Storybook rockers

Nevada City foursome Pocket for Corduroy is smarter than the average bear

Still life among zebras: Pocket for Corduroy is (left to right): Thaddeus Stoenner, Peter Newsom, Dan Elkan and Andrew Hodgson.

Still life among zebras: Pocket for Corduroy is (left to right): Thaddeus Stoenner, Peter Newsom, Dan Elkan and Andrew Hodgson.

Live! 5 p.m. Sunday, April 29, at Capitol Garage, 1427 L St., with Pedro the Lion and 31Knots. All ages. For more info call 444-3633.

Pocket for Corduroy, a young Nevada City quartet of the two guitars, bass and drums persuasion, has a problem.

No, it isn’t musical; Pocket for Corduroy’s four-song demo, recorded three years ago, is a fine example of what a band can do with ample smarts, a small portfolio of good tunes and not a lot of money.

And no, it isn’t aesthetic; Pocket for Corduroy’s guitarists/vocalists Dan Elkan and Andrew Hodgson, bassist Thaddeus Stoenner and drummer Peter Newsom take striking photographs that betray an offhand sense of humor, and they have a nice-looking Web site ( that, although not deep with “content,” reeks of intelligence and good taste.

No, the problem, as they might say down at the local CHP office, is vehicular in nature.

The band had ponied up $750 for a touring van, a 1974 Chevrolet. Granted, anything under a grand will buy you the kind of oil-burning carbon-monoxide belcher that more sensible drivers sneeringly refer to as a “hooptie.” But this one was even less roadworthy.

“We noticed it stinking pretty bad, like gasoline fumes or something,” says Stoenner. “We took it to this mechanic. He said that the gas fumes were collecting under the floorboard, and there was some bad wiring that could spark and blow up the whole thing.”

Thus incinerating everybody. Which might not be the kind of positive career development that these four gents, who clearly have their best days in front of them, had in mind.

And Pocket for Corduroy, named for a cute children’s book about a warm ’n’ fuzzy bear, is just reaching that point where it needs guaranteed access to some reliable transportation, having embarked on its first extended sweep—south (L.A./Silver Lake, Goleta, Santa Ana) and north (Eugene, Portland, Seattle)—this past week. Barring any more road mishaps—Stoenner’s dad came through with a truck, so the tour dates could be fulfilled—the band returns Sunday to play an early-evening acoustic show at Capitol Garage. Until recently, it seemed content to play the Nevada City/Grass Valley area, with occasional forays to Sacramento and Santa Cruz.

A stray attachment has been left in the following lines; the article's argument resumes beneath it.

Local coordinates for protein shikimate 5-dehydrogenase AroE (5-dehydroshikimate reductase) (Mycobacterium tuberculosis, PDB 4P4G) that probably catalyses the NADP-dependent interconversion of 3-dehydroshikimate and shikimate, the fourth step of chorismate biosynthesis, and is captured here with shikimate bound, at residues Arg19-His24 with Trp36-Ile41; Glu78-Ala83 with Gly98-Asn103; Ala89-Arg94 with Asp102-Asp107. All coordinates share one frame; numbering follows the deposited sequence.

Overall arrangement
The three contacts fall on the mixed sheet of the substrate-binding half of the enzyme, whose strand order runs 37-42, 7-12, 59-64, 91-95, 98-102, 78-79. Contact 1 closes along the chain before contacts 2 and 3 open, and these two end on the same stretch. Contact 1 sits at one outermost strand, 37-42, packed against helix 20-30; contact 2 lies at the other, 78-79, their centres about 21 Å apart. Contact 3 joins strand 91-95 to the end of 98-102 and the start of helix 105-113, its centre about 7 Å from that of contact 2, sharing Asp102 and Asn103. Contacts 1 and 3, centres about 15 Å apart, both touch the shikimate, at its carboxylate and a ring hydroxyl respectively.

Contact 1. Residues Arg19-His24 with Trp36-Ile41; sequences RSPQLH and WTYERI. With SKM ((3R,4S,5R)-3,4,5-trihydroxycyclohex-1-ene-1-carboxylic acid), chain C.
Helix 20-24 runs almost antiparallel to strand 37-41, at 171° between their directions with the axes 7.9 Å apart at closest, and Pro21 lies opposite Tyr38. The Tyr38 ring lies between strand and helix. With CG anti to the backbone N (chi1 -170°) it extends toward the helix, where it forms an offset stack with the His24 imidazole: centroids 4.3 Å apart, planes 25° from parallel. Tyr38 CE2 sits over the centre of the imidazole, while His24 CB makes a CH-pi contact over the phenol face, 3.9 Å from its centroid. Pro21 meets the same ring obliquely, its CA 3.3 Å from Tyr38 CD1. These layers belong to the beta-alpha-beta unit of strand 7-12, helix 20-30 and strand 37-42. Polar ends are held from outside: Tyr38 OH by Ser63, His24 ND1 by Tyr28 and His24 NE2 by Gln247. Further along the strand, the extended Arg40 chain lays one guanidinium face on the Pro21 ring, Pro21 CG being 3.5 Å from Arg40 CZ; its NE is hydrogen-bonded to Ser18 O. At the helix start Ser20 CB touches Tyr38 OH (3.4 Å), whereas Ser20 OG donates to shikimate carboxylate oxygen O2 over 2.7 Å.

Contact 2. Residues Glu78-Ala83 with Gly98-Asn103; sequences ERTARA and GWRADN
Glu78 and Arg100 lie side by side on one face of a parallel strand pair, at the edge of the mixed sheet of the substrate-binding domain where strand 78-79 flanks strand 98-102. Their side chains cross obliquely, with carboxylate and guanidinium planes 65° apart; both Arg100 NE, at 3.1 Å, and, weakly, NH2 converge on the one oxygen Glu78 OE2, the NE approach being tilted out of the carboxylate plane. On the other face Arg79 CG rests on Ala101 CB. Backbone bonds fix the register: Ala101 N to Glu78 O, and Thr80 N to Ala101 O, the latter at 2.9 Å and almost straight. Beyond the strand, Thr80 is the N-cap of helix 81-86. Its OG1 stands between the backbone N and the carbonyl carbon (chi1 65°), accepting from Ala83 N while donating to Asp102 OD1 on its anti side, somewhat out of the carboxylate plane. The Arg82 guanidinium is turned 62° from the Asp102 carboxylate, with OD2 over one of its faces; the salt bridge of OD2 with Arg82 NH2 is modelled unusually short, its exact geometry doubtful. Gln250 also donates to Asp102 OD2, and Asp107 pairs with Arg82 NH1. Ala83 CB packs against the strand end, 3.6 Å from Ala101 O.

Jumping into tour mode is a big step forward for Pocket for Corduroy, but it’s a natural progression. The band came together in early ’98. Childhood friends Elkan and Hodgson both lived in a rural area north of Nevada City; they’d been in at least one band together in mid-adolescence. Both had grown up around music—Elkan’s dad played in bluegrass bands, and Hodgson’s was a principal singer-songwriter with, and founding member of, the ’70s English progressive-pop band Supertramp. After leaving that band in 1982, the elder Hodgson had settled in Nevada City to raise a family.

And, as an old saying goes: like father, like son.

“I think I would have played music anyway,” Andrew Hodgson says. “But it was nice to have a bunch of musical instruments around.”

And a home studio, where Pocket for Corduroy recorded its four-song demo, which it now is selling via its Web site. The music is densely imaged, sharp-angled and occasionally dissonant guitar-driven rock reminiscent of Fugazi and Wire; its treasures can’t really be mined in a single listen. Or two, or three. Elkan and Hodgson share vocals; Elkan sings “Something’s Changed” and “Everything You’re On,” and Hodgson sings “We Surrender” and “F Test.” Of the four, only “Everything” is remotely classifiable as sing-along pop.”

“When we recorded that demo, we were fairly young as a band,” Elkan admits. “They were close to the first four real songs that we wrote.

“We’ve matured a lot since then,” he adds.

Eventually, Pocket for Corduroy will record the album-length amount of material it has amassed. Given the evidence so far, that disc may turn out to be a gem.